Credit card debt tops $1 trillion in advance of holiday shopping season

Oct 12, 2023
Written by WR Communications


This holiday season, potential shoppers may face tighter credit limits and a more cautious approach to spending.

In July, a digital marketplace bank LendingClub study revealed that 61% of U.S. consumers were living paycheck to paycheck, marking a 2-percentage-point increase compared to the previous year. This financial strain was evident across all income brackets, indicating a broad economic challenge.

While credit cards have served as a lifeline for many Americans amidst rising prices over the past couple of years, they have also contributed to a record-high collective balance of $1.03 trillion, according to the New York Federal Reserve Bank’s Q2 report on household debt.

Last year, consumers added a staggering $116 billion in new credit card debt, with a significant portion, $88.4 billion, accumulated during the holiday quarter, as reported by WalletHub. This trend continued into this year’s Q2, which saw the second-largest increase ever for that period, totaling $43 billion. Much of this increase was driven by discretionary spending, as identified by LendingClub.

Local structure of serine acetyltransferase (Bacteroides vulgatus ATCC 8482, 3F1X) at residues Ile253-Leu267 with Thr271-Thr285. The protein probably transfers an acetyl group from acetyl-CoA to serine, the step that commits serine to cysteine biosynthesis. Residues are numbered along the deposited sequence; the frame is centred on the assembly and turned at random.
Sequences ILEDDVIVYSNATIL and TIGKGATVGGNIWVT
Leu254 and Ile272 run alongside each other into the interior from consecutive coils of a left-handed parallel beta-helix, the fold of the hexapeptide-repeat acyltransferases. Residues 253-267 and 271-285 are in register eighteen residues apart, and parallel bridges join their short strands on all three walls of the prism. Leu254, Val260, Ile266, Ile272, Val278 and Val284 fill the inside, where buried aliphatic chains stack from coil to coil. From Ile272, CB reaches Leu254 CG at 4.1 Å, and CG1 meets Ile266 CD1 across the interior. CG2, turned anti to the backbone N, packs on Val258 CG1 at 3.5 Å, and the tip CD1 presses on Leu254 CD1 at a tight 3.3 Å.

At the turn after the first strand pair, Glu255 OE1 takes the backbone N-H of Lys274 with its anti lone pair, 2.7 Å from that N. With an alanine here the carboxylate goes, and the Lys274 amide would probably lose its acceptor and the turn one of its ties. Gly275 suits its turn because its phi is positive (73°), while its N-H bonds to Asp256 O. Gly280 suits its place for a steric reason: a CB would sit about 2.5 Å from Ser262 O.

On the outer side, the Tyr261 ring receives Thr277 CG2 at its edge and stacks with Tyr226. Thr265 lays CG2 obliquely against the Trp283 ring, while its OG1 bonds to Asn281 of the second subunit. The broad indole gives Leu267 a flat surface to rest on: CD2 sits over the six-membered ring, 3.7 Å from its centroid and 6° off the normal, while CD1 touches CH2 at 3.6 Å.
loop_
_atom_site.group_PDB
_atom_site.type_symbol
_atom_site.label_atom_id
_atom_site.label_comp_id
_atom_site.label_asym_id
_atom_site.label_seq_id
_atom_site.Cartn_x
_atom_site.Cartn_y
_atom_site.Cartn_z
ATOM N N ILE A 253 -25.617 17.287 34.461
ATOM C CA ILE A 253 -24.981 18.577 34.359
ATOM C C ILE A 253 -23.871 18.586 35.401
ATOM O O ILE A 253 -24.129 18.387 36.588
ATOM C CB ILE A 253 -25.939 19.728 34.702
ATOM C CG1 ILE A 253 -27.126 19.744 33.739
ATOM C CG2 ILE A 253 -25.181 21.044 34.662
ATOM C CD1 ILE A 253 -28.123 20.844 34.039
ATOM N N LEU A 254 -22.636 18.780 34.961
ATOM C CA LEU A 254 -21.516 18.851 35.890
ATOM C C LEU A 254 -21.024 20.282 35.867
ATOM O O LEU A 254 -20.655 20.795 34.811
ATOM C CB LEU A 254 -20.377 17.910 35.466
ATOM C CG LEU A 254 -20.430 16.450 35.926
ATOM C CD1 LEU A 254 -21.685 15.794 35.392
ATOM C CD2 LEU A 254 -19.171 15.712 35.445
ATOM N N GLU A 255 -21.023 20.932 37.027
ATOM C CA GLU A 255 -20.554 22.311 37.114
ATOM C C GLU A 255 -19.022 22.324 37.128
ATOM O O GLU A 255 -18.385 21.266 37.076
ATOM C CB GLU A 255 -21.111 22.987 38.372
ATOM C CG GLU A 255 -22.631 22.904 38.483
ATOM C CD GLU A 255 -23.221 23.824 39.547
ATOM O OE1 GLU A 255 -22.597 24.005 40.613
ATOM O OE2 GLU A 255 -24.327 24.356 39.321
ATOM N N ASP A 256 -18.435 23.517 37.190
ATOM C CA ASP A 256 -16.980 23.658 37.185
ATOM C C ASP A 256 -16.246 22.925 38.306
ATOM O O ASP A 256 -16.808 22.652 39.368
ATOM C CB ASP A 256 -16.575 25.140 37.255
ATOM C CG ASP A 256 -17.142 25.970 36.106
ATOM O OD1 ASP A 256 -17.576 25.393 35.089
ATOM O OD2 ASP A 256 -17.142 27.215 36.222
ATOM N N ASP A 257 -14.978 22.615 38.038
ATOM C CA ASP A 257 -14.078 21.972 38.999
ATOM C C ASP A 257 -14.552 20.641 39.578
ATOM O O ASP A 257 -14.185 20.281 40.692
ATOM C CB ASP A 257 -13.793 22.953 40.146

With rising interest rates in the current inflationary environment, consumers are finding it increasingly challenging to pay off their credit card balances. In fact, over half of respondents surveyed by Bankrate indicated that they expect to use a credit card for at least some of their holiday purchases, with 19% willing to take on additional debt.

However, the reluctance to rely on credit cards is likely to prevail among many consumers, especially those still grappling with balances from the previous year’s holiday season. Meghann Martindale, Head of Retail Research at Madison Marquette, predicts that caution will prevail this year. Earnest Analytics estimates that over 25 million consumers with student debt, or roughly 60%, will have $300 less per month to spend this year.

Martindale remarked, “Consumers overspent last holiday season when everything seemed back to ‘normal,’ and the prevailing attitude was to ‘just put it on a credit card.’ I don’t believe consumers will be as cavalier about it this year.”



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